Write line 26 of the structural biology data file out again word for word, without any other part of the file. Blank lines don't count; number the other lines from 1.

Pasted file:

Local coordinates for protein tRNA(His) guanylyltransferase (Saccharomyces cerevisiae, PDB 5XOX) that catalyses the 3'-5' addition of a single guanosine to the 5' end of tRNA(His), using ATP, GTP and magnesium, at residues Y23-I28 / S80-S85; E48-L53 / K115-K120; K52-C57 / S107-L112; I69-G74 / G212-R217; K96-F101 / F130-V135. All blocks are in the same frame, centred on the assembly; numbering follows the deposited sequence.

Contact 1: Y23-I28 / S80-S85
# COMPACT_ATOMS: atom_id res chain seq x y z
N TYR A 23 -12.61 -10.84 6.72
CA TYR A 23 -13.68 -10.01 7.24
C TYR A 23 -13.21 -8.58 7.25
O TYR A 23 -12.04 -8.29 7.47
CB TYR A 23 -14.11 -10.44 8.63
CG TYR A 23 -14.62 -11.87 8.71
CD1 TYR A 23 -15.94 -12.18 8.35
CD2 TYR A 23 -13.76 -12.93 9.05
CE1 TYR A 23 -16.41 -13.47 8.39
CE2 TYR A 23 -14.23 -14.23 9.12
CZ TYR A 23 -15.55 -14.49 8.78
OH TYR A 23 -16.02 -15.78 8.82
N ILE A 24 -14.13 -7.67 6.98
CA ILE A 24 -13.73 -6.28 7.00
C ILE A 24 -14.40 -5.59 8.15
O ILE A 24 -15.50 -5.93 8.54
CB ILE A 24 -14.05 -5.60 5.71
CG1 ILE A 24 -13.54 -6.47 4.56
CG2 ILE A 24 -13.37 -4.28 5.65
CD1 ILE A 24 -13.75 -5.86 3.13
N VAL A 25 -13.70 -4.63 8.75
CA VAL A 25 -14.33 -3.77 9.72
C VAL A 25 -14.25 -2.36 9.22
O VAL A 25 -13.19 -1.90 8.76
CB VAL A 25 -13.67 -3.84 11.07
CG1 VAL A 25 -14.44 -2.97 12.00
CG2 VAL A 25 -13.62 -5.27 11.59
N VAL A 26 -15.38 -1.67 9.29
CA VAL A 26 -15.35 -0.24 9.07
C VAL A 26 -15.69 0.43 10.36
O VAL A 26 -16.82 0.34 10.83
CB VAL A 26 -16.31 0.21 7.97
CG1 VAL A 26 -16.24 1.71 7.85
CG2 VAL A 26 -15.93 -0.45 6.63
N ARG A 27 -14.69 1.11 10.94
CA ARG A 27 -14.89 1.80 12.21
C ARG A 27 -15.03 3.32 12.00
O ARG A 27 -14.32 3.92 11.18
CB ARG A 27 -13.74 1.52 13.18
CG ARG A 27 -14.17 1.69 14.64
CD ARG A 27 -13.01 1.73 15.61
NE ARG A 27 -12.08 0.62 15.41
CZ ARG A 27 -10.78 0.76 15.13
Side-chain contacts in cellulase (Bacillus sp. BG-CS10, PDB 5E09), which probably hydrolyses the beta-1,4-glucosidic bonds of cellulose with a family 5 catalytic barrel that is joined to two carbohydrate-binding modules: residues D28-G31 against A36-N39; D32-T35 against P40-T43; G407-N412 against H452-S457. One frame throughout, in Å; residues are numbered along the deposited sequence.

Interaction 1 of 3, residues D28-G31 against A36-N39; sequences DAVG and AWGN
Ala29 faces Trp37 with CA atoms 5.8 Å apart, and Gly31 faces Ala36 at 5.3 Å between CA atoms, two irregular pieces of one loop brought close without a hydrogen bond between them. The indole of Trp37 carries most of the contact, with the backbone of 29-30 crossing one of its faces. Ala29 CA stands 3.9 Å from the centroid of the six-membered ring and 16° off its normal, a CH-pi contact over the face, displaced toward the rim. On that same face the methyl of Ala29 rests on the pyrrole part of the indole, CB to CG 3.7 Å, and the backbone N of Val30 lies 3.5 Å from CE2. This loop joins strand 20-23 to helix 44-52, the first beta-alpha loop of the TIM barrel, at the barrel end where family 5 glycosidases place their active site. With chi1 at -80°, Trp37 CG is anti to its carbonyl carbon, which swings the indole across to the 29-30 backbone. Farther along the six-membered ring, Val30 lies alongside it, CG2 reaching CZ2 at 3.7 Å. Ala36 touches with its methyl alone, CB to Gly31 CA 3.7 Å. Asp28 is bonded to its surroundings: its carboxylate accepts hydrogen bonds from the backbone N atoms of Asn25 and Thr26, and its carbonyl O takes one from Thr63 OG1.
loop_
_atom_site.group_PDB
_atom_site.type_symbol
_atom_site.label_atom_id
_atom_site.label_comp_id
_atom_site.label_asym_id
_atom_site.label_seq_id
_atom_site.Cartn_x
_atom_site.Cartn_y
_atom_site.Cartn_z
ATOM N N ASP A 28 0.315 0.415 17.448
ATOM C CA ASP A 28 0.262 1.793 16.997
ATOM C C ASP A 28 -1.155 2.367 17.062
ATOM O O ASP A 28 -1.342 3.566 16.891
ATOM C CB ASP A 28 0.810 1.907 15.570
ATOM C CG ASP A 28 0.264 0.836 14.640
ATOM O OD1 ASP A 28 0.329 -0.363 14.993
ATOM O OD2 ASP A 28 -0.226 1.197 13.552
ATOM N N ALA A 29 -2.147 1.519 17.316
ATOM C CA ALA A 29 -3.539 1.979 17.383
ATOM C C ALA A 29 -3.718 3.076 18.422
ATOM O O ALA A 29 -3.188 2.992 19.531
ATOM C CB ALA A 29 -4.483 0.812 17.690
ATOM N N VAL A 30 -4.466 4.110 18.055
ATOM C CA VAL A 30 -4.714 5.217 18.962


C VAL A 25 -14.25 -2.36 9.22